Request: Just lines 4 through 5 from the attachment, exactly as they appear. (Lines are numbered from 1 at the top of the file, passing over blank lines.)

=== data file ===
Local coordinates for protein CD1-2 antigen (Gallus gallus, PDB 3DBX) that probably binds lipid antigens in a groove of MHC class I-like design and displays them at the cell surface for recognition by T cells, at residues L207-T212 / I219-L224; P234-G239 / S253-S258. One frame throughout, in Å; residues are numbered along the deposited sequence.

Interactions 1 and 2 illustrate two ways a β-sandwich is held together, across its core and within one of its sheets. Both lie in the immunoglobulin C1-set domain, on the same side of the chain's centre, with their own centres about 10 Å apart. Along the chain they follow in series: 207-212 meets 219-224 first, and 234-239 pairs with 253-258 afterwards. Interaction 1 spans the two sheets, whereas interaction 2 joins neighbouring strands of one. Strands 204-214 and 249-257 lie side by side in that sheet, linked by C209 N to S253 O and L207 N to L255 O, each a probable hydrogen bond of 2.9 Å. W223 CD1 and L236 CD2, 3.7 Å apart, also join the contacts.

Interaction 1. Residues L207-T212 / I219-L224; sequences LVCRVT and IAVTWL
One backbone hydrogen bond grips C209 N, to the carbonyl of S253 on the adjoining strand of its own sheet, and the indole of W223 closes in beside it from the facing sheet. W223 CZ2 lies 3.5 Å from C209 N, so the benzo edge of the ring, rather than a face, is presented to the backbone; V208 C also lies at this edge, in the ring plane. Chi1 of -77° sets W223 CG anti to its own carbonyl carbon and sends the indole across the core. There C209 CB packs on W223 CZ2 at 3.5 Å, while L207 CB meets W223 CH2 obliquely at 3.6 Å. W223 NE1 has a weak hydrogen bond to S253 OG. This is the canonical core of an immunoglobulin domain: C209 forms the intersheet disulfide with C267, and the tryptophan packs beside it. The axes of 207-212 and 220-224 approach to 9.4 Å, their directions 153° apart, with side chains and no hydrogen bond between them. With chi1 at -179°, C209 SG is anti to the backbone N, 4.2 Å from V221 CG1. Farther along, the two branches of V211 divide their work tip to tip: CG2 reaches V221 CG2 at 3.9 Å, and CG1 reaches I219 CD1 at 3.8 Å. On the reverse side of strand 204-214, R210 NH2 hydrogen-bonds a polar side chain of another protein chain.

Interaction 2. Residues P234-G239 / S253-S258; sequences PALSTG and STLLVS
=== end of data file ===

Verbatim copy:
One backbone hydrogen bond grips C209 N, to the carbonyl of S253 on the adjoining strand of its own sheet, and the indole of W223 closes in beside it from the facing sheet. W223 CZ2 lies 3.5 Å from C209 N, so the benzo edge of the ring, rather than a face, is presented to the backbone; V208 C also lies at this edge, in the ring plane. Chi1 of -77° sets W223 CG anti to its own carbonyl carbon and sends the indole across the core. There C209 CB packs on W223 CZ2 at 3.5 Å, while L207 CB meets W223 CH2 obliquely at 3.6 Å. W223 NE1 has a weak hydrogen bond to S253 OG. This is the canonical core of an immunoglobulin domain: C209 forms the intersheet disulfide with C267, and the tryptophan packs beside it. The axes of 207-212 and 220-224 approach to 9.4 Å, their directions 153° apart, with side chains and no hydrogen bond between them. With chi1 at -179°, C209 SG is anti to the backbone N, 4.2 Å from V221 CG1. Farther along, the two branches of V211 divide their work tip to tip: CG2 reaches V221 CG2 at 3.9 Å, and CG1 reaches I219 CD1 at 3.8 Å. On the reverse side of strand 204-214, R210 NH2 hydrogen-bonds a polar side chain of another protein chain.

Interaction 2. Residues P234-G239 / S253-S258; sequences PALSTG and STLLVS